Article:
By Willam Armacost
Here in the United States we are fortunate in that public libraries are pervasive. Northwest Arkansas is no exception. Three of the area’s four major cities boast new or recently renovated library facilities. But how many among us have stopped to consider how our local libraries determine the content of their collections?
Though some might be loath to admit it, one thing is clear; decisions regarding collections are often subjective. There will always be members of the public, as well as librarians themselves, who disagree about the inclusion or exclusion of authors, titles and subjects within a particular collection.
With limited funds and space, no library can ever truly be all things to all people. However, through the development of policies and the utilization of publications and tools, libraries and their staffs seek to minimize their own prejudices while developing collections that meet the wants and needs of the majority of their patrons.
Choosing the books we’ll read
A starting point, of sorts, is the American Library Association (ALA). That organization, founded in Philadelphia in 1876, has adopted or endorsed statements such as the Library Bill of Rights, Diversity in Collection Development: An Interpretation of the Library Bill of Rights, the Freedom to Read Statement, and the Freedom to View Statement, which help to establish and regulate both the goals of public libraries and broad based and unbiased guidelines for collection development.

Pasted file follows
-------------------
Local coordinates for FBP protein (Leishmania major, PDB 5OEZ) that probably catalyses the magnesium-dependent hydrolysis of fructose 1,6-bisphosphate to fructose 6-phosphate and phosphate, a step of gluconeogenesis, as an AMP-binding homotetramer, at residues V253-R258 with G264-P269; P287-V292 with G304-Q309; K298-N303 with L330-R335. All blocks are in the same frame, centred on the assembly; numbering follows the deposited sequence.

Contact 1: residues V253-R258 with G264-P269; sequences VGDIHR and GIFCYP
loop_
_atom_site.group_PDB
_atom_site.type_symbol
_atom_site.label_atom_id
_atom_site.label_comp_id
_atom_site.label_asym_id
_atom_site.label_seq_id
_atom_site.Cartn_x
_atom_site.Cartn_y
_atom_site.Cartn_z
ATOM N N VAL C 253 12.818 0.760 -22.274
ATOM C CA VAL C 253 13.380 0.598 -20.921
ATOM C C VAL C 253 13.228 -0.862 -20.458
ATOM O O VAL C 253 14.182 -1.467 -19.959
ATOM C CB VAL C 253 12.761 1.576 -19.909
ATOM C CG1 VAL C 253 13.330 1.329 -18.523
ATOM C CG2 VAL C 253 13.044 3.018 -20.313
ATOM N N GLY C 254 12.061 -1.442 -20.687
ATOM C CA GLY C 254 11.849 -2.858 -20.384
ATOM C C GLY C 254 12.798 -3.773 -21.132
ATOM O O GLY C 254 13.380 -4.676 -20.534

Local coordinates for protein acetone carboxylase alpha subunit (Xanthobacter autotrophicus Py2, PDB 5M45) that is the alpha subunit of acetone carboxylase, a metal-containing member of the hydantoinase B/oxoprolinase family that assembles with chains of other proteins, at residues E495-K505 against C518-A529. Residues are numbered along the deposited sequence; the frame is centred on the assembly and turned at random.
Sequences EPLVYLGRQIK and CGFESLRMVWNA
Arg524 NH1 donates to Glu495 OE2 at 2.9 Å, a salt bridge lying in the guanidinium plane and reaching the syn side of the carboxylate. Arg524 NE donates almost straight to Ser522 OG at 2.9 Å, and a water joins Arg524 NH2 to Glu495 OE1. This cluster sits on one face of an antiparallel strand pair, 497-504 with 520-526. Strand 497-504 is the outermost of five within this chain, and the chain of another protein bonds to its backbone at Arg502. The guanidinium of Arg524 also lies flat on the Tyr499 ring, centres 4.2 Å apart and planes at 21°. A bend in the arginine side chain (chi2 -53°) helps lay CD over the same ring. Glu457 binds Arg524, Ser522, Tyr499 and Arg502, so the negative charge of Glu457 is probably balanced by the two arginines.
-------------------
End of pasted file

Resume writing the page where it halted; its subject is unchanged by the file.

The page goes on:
In brief, the ALA calls for libraries to provide resources representing a wide array of subjects, regardless of origin or viewpoint, for the recreation and enlightenment of the publics they serve. As is to be expected, the mission statements and collection development policies of local libraries tend to express similar ideas.
The following are excerpts from the collection development policies of the Springdale and Fayetteville libraries respectively:
“The library will maintain a current collection of materials, in all fields of knowledge that are of permanent value, plus other materials on current issues or in demand. Materials will also be selected to meet the needs of business and industry, students, religious groups, and community organizations.”
“The library provides within its financial limitations a general collection of reliable materials embracing broad areas of knowledge. Included are works of enduring value and timely materials on current issues. Within the framework of these broad objectives, selection is based on community needs, both those expressed and those inferred.”
Both libraries’ policies make it clear that items will not be rejected solely because of their content or viewpoint.
Demographics do have an impact on how libraries build their collection. Often obtained from censuses, libraries analyze data concerning matters such as their communities’ ages, ethnic diversities and socioeconomic levels in order to better match their collections to their patrons. Locally, the use of demographics may be seen in the decisions of the Rogers and Springdale libraries to invest more in Spanish language materials.